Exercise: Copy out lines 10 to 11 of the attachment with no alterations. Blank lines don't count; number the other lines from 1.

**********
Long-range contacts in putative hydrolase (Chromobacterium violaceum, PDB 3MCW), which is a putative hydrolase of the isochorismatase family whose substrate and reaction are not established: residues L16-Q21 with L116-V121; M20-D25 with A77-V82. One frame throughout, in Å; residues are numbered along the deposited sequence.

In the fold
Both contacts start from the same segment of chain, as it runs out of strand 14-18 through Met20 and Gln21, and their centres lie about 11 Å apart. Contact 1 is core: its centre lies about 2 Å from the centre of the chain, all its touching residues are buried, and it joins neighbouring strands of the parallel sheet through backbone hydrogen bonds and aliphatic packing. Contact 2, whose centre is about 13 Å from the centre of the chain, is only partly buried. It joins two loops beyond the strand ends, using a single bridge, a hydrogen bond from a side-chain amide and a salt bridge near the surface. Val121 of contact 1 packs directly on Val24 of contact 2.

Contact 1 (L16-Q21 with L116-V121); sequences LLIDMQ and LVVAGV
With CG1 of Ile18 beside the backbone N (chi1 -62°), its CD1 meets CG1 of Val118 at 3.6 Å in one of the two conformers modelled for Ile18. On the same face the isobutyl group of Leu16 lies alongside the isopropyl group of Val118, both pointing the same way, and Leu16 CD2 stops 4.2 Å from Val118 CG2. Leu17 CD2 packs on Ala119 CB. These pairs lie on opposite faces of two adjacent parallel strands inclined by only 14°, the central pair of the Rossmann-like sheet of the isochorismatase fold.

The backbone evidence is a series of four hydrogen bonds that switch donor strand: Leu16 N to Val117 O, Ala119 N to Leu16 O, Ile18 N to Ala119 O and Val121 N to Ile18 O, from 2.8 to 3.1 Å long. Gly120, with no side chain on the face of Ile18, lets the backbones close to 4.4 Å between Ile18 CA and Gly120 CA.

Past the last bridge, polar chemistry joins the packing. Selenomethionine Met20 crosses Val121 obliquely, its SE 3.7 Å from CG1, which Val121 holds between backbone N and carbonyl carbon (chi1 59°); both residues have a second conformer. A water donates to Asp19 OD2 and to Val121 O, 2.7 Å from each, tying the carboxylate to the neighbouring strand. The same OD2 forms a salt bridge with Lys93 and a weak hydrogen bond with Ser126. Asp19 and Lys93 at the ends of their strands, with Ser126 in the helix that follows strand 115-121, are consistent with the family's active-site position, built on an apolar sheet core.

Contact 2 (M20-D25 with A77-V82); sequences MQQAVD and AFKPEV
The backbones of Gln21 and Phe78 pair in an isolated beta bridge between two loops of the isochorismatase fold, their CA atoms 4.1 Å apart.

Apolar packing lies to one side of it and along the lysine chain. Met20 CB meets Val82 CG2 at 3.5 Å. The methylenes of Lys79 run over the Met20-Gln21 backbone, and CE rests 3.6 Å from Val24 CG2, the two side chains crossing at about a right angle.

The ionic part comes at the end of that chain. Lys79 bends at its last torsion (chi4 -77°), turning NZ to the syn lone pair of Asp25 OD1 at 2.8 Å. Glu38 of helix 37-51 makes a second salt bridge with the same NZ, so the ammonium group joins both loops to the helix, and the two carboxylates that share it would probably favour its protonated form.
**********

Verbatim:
Apolar packing lies to one side of it and along the lysine chain. Met20 CB meets Val82 CG2 at 3.5 Å. The methylenes of Lys79 run over the Met20-Gln21 backbone, and CE rests 3.6 Å from Val24 CG2, the two side chains crossing at about a right angle.

The ionic part comes at the end of that chain. Lys79 bends at its last torsion (chi4 -77°), turning NZ to the syn lone pair of Asp25 OD1 at 2.8 Å. Glu38 of helix 37-51 makes a second salt bridge with the same NZ, so the ammonium group joins both loops to the helix, and the two carboxylates that share it would probably favour its protonated form.